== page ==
“Jeremiah, what do you do? I mean, for work?” He looked like the kind of guy who did some kind of hard labor, muscular but lean.
“It doesn’t matter now, what I did, we all just survive now, right?” he smiled, it was nice.
“No. This has to be temporary. Trump will call the National Guard and get New Orleans back on track,” I said shaking my head.
“I hate to break it to you, but this isn’t just here. Haven’t you watched the news? Its everywhere! The power grid is gone, people started assassinating politicians. Society as we know it is over.” This was all a shock to me. I ran onto the deck of the boat, desperate for air.
I heard him come onto the deck. We stood silently watching the lights from our beloved city burning reflecting off the water. How was I going to survive this? He was right, I wasn’t made for survival, I was made for air-conditioning and happy hour.
“Are you ok?” he asked.
“No. I don’t think I ever was. Everything I am is in that city burning. My apartment, clothes, my job, fucking Instagram. That’s literally who I am, ok? And now…its just gone.” I couldn’t help but cry. “You might be made for this but I’m not. Now I’m just an empty shell of a person with no idea who I am anymore.”
He rested his hand on my shoulder. “You know, you reacted quickly when we needed supplies. Maybe you just need to re-think who you are, because I think you might have it in you to survive after all.” I laid my head on his shoulder and we stood watching the world burn from the safety of the lake.
The houseboat only had one bedroom, so we decided to share the bed so we could both sleep comfortably. He took off his shirt and I took off my jeans and climbed into the bed next to him. We laid there for a few minutes but I realized I was sleeping next to someone who knew plenty about me, where I worked, what I looked like in normal clothes, that I was a Conservative. I knew nothing about him, though, and it was killing me.
I rolled over to face him. “Jeremiah, where do you live?”
He looked at me quizzically, “Why?”
“Well, I’m sleeping next to you and I know very little about you. Like, what are your hobbies?”
He laughed, “Angie, you don’t need to know all that. You know everything about me that you need to know to just sleep next to me.”
“Please?” I begged.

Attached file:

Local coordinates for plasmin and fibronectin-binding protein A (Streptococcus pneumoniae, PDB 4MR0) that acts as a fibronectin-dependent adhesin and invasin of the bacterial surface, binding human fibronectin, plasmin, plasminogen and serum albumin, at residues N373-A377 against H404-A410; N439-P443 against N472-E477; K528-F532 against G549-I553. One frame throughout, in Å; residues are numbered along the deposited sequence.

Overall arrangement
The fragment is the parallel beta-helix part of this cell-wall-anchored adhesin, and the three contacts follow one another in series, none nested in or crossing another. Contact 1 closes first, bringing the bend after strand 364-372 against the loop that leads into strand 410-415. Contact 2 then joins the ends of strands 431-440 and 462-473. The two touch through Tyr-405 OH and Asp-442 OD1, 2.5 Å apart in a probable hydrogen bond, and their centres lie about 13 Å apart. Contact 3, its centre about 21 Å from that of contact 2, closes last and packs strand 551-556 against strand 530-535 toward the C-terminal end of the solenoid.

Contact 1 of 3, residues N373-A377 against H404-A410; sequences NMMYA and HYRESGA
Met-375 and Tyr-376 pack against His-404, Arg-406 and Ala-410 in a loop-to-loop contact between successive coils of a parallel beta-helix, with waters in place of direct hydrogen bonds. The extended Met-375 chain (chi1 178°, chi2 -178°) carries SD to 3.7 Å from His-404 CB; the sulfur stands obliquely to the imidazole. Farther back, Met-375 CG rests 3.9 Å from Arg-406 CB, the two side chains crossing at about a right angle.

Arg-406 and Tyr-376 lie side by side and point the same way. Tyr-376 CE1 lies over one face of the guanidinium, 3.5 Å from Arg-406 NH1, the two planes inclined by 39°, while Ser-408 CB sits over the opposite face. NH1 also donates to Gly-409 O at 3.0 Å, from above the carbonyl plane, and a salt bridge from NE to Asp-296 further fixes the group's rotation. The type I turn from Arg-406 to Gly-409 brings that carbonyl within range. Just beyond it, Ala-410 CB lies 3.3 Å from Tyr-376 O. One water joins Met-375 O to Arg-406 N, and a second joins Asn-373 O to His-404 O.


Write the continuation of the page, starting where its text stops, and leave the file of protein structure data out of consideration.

“Let me tell you some things you need to know, then. I was blown away when you broke into that bait shop. Most people don’t surprise me, but you did. And…” he hesitated, then brushed a stray wisp of hair out of my face gently, “I think you are much prettier without makeup. Also, I may have peeked at that lingerie when you were changing,” he cringed and laughed.
I laughed too, feeling reckless. “What, this lingerie?” I whipped off my t-shirt and straddled him. His eyes widened as he looked over my body, his hands slowly moving up my thighs, “Yes. That’s it,” he said nodding. He smiled at me again, that heart-melting smile.
“Then I have one more question: are you married?”
He shook his head, “You?” I shook my head.
I looked into his deep brown eyes and kissed him fiercely as the boat rocked gently, creaking rhythmically with the movement of the lake water.
We spent the next three days on the houseboat. It felt more like a vacation than an escape plan. We swam in the lake naked, we snacked when we were hungry, slept when we were tired, and made love as much as possible. It was exhilarating feeling this free. We spent hours laying in the sun talking about almost nothing, yet everything. We laughed a lot those three days. He called me Angie, which I despised, but the way he said it made me love the name.
That night he told me we would need to go back to New Orleans, he had some people he needed to check in with. “We’ll find a car or something. It’s not too far from the dock.”
“So, tomorrow morning?” I asked. I didn’t want this to end so soon.